The Wolf, The Lamb, and the Little Child [3]

This is the 3rd entry in a series that walks through my sermon preparation for Sunday (2007/12/09). If you want to read them in another order choose one of the following:

Entry [1]

Entry [2]

Entry [4]

Entry [5]

________________________________________________________________

Time to get all the way down to slash and burn.

The things guiding my thoughts now are:

  • The Advent 2 theme is peace
  • Peace is an extremely easy object to find in Isaiah 11
  • The Peace is described rather metaphorically, not literally – so we don’t just sit down and say – the peace of the Lord will have wolves and lambs together – but the peace is more for our own welfare:
  • Basically, there are no conflicts against God’s people and the rest of the passage shows us that the enemies of Israel are being defeated.
  • There is
    • 1) justice and equity through a righteous and faithful judge, and
    • 2) a rod of vengeance for the wicked.
    • This must obviously be a major division of the sermon.
  • Reconciliation inside of God’s people (Judah and Ephraim – 11.13)

I might use lyrics from “I Heard the Bells on Christmas Day” (leave last verse for the end) and then transition to Luke’s “Peace on earth” passage. Questions I want to ask are

  • As Longfellow wondered – WHERE IS THIS PEACE?
  • The Luke passage doesn’t promise worldwide, indiscriminant peace
  • At the end (Longfellow – last verse: IS GOD DEAD?) – the Atheist’s “proof”
    • God hates evil

 

________________________________________________________________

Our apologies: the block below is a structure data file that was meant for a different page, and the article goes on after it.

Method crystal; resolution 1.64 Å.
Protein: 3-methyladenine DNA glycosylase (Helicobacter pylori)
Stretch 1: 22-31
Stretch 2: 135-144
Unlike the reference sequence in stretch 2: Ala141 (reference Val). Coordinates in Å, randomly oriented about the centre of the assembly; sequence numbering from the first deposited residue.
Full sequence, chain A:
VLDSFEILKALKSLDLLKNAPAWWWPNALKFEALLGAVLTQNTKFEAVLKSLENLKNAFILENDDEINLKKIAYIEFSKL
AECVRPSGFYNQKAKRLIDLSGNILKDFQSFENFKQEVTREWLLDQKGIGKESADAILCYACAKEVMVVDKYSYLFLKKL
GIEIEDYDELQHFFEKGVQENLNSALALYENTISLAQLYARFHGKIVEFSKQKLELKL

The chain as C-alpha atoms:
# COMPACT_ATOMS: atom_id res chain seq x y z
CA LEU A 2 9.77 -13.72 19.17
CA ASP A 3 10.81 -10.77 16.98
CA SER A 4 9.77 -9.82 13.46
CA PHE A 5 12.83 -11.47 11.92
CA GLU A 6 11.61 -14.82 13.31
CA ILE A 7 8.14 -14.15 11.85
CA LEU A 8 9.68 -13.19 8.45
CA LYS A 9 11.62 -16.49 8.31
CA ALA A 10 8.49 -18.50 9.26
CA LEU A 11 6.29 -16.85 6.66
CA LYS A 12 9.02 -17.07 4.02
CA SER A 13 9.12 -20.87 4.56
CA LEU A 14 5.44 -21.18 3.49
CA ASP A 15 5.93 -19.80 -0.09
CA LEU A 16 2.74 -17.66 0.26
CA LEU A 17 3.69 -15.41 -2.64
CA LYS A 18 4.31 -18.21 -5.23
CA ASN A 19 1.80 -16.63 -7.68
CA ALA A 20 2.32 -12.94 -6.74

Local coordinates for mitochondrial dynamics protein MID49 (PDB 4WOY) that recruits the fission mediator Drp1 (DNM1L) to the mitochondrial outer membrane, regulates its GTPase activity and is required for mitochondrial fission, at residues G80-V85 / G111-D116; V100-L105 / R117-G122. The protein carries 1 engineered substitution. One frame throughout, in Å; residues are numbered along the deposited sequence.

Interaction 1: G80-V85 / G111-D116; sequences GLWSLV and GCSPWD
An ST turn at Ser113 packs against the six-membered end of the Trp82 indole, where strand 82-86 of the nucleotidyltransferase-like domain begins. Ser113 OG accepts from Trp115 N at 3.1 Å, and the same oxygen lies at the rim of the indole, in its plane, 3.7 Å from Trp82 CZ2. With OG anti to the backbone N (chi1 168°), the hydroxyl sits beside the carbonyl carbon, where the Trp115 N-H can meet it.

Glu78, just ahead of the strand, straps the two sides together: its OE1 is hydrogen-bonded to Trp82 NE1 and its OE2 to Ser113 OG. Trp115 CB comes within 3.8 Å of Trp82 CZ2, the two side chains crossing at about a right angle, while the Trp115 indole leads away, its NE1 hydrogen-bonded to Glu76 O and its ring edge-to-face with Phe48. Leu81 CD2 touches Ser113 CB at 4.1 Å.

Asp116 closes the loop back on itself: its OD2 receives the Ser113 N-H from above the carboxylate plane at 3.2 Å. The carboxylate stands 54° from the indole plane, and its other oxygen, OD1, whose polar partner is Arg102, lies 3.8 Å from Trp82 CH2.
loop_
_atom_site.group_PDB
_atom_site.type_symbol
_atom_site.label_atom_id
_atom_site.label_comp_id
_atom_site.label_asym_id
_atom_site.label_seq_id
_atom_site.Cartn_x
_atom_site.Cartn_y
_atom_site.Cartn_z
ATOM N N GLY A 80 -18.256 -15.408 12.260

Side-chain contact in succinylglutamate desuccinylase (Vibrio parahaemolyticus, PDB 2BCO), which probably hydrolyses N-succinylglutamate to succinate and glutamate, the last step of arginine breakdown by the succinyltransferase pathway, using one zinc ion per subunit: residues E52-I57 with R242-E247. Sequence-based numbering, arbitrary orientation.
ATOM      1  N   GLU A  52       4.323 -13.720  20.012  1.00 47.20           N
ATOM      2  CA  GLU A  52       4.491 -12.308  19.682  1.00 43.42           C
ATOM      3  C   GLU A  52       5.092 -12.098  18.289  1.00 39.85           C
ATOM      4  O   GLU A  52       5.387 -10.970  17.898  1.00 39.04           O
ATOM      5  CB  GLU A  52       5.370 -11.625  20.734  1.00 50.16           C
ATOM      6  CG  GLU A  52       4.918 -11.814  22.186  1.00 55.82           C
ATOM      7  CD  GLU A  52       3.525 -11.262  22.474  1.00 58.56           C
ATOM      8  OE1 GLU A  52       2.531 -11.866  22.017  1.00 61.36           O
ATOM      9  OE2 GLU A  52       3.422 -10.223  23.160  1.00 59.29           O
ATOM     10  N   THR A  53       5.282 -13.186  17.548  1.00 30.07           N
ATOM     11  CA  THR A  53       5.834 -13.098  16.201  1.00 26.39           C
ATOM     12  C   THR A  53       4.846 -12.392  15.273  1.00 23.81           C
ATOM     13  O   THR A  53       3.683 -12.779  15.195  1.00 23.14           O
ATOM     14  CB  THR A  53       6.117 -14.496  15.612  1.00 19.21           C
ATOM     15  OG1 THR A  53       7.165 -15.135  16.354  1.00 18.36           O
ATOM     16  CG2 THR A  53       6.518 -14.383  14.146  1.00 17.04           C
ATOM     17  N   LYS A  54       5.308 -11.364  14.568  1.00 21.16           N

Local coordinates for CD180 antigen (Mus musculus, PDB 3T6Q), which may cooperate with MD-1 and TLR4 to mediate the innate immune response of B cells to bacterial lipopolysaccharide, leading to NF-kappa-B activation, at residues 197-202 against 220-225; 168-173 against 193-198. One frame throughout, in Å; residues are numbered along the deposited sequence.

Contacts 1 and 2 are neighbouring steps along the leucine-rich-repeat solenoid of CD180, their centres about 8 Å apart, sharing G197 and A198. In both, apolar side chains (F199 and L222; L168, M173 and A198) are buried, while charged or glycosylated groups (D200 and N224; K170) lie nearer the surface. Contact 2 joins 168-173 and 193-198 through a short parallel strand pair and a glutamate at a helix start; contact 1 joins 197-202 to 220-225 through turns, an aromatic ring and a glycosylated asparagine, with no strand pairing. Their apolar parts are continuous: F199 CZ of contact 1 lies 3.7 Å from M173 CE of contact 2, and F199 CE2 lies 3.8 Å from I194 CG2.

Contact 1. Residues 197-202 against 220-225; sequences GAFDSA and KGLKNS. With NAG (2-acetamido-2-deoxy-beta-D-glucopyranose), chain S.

OKAY the outline just arrived in a red and silver package from Santa God [Santa means “holy”].

The messiah gives us peace by

  1. Removal of Enemies
  2. Reconciliation Within Our Communities
  3. Giving Justice to the Poor.

 

See Entry [4]

________________________________________________________________

The church we are part of:
________________________________________________________________

If you are interested in a Bible-believing church that worships in the Anglican way, and you live in the Baltimore / Annapolis area, you might consider Emmaus Anglican Church (Catonsville). Click here for the church website.

amia-logo.gif.

.

.
Emmaus Anglican Church is a parish of the Anglican Mission in the Americas – a mission of the Episcopal Diocese of Rwanda, a Church in full communion in the Global Anglican Communion.

Advertisements

Leave a Reply

Fill in your details below or click an icon to log in:

WordPress.com Logo

You are commenting using your WordPress.com account. Log Out / Change )

Twitter picture

You are commenting using your Twitter account. Log Out / Change )

Facebook photo

You are commenting using your Facebook account. Log Out / Change )

Google+ photo

You are commenting using your Google+ account. Log Out / Change )

Connecting to %s

%d bloggers like this: